I am an “accidental artist”.
I never planned this life. Instead, I did the opposite and accumulated degrees in Science. But I never felt like I was any good at what I was trained in. I never felt like I was thriving.
And then Life threw some Big Challenges my way, and everything I thought I knew about myself was basically hurled out the window. It was as if all the pieces that gave my life meaning and structure no longer fit together.
Wandering about in the dark, I chanced upon the option of going to Art School … and I took it. I was in my late thirties, and with all that training in the sciences behind me, I didn’t actually plan on ‘becoming an artist’. But within the first week of my studies, I realised why I was such an unhappy scientist! Finally, this is what it felt like to love what you do. This is what it felt like not to cry myself to sleep at night. This is what it felt like to wake up with a feeling of happy anticipation instead of dread.
I stayed in Art School for five years, holding my first solo exhibition while still a student. The family home morphed into a messy creative hub. While I created all my art on the kitchen table and lounge-room floor, everyone (including the dog), had to learn not to tread on my art.
That was twenty years, almost two thousand students, and eleven exhibitions ago.
My life has changed a great deal from that first day in Art School. For a start, I no longer have to use a walking stick or wheelchair (I was very sick with chronic fatigue syndrome back then).
I lost my beloved husband, Gregory to cancer, and then my beautiful mum, Shantha. If we’re adding up losses, my sweet dog, Ruby died a few months ago.
But there have also been many gains. For a start, my health is vastly improved, and there is no walking stick or wheelchair in sight. And I have done things that I never imagined I would – from the tiny silly things like mowing the lawn myself … to the really Big Things like buying a house myself: a little wooden cottage perched on the side of a hill, surrounded by forest.
Two years ago, I built my very own studio on my property: a light-filled, high-ceilinged space overlooking said forest. I can walk out my bedroom door and turn left, and a few steps later, I’m in my very own studio … and it’s not my lounge-room!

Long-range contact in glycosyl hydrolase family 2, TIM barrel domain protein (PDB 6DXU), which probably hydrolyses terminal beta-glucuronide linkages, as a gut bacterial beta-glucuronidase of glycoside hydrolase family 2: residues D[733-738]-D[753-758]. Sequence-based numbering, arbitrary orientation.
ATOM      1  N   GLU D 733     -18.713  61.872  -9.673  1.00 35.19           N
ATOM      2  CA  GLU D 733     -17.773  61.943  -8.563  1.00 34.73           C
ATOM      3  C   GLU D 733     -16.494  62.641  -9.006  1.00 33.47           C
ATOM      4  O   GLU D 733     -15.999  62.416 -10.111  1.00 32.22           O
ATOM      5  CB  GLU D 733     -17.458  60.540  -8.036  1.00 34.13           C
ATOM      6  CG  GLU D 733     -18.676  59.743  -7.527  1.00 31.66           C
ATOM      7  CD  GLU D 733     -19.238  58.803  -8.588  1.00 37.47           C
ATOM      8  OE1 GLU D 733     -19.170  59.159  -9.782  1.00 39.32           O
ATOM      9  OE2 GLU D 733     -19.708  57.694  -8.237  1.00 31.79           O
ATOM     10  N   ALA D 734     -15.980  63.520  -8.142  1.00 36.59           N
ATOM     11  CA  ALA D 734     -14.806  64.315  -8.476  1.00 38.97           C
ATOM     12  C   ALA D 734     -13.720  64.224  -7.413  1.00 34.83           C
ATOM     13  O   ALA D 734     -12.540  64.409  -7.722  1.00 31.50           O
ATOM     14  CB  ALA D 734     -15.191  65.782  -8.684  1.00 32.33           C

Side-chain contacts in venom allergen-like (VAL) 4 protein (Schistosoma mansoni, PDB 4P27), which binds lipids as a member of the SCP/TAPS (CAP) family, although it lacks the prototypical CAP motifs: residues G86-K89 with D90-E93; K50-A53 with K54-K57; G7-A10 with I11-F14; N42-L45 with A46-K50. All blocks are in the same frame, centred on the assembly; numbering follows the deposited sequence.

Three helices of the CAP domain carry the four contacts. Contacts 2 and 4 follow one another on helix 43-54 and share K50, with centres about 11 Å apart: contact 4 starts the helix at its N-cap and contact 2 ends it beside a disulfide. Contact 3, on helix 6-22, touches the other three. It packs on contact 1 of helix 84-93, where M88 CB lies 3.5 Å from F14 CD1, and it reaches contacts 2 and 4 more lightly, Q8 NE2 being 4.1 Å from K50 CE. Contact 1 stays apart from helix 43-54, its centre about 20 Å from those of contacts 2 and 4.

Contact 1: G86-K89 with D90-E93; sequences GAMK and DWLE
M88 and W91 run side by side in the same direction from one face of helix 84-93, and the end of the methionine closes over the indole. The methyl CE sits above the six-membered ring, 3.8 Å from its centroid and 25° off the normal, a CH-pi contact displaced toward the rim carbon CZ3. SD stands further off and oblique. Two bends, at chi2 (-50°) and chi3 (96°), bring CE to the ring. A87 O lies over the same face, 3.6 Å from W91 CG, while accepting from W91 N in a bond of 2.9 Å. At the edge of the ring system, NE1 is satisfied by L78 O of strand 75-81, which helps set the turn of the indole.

There are times I walk into this studio and I just thank it for existing. It’s been a space of peace and possibility both for me and my students. A place where shoulders relax and breathing is deeper. A place where we can step outside and listen to the trees whisper and birds sing.
In less than a month, I will be holding my twelfth solo exhibition, and my very first one in this studio.
If you’ve ever created anything, you’ll agree that making art is a messy, all-consuming tussle between the pleasure of creating something beautiful and the despair of doing the exact opposite! What emerges from the canvas can be fulfilling and wonderful … and it can also make one recoil in horror. But in the best moments, I find all judgements silenced and I am completely lost in the process.
Every time I am preparing for an exhibition, the same thing happens. I have to remind myself to do all the other things that make up a life – eat, shower, cook, wash clothes, check emails. I have to remind myself that those lovely endorphins coursing through my veins while I’m in creative flow, are masking the pain and injury I will have to deal with if I don’t rest my arms and back!
I’m excited. I’m tired. I’m so many things, including filled with curiosity and nervous anticipation of how it will all come together. And I still have to pay attention to the everyday practicalities of staging a large exhibition! Signs to make, catalogues to create, volunteers to recruit. I make lists. I make lists of lists. And most importantly, I remind myself that I have to stop and invite people to come, or it’ll just be me and a bunch of art, sitting in a pretty forest location with no one to share it with!
So, in the last week of October, I hope you’ll come and do just that 🙂
This exhibition, which I’ve called A Walk in the Woods, is part of a marvellous initiative: the Mundaring Hills Open Studios. If you click that link, you’ll discover a fabulous ‘art trail’ through the scenic Perth Hills, which means that when you come to mine, you can also choose to visit dozens of others nearby! Painters, potters, textile and glass artists, sculptors and ceramists will share a smorgasbord of handmade, heartfelt offerings as we all open our studios to the public. The hills are beautiful this time of the year, and very soon, they will be alive with art!
My paintings, hung high above the forest, are waiting to meet you. From October 23 to 31st, you are warmly invited to have a chat and a cuppa, and enjoy A Walk In the Woods with me!
CLICK THE IMAGE FOR ALL THE DETAILS (and a sneak peek at what’s on offer!)
PS As an extra special treat to entice you to this gorgeous area of Perth, here are some beautiful, recently taken images by Mary Parker Photography (my daughter!) of the spring blossoms around the Perth Hills …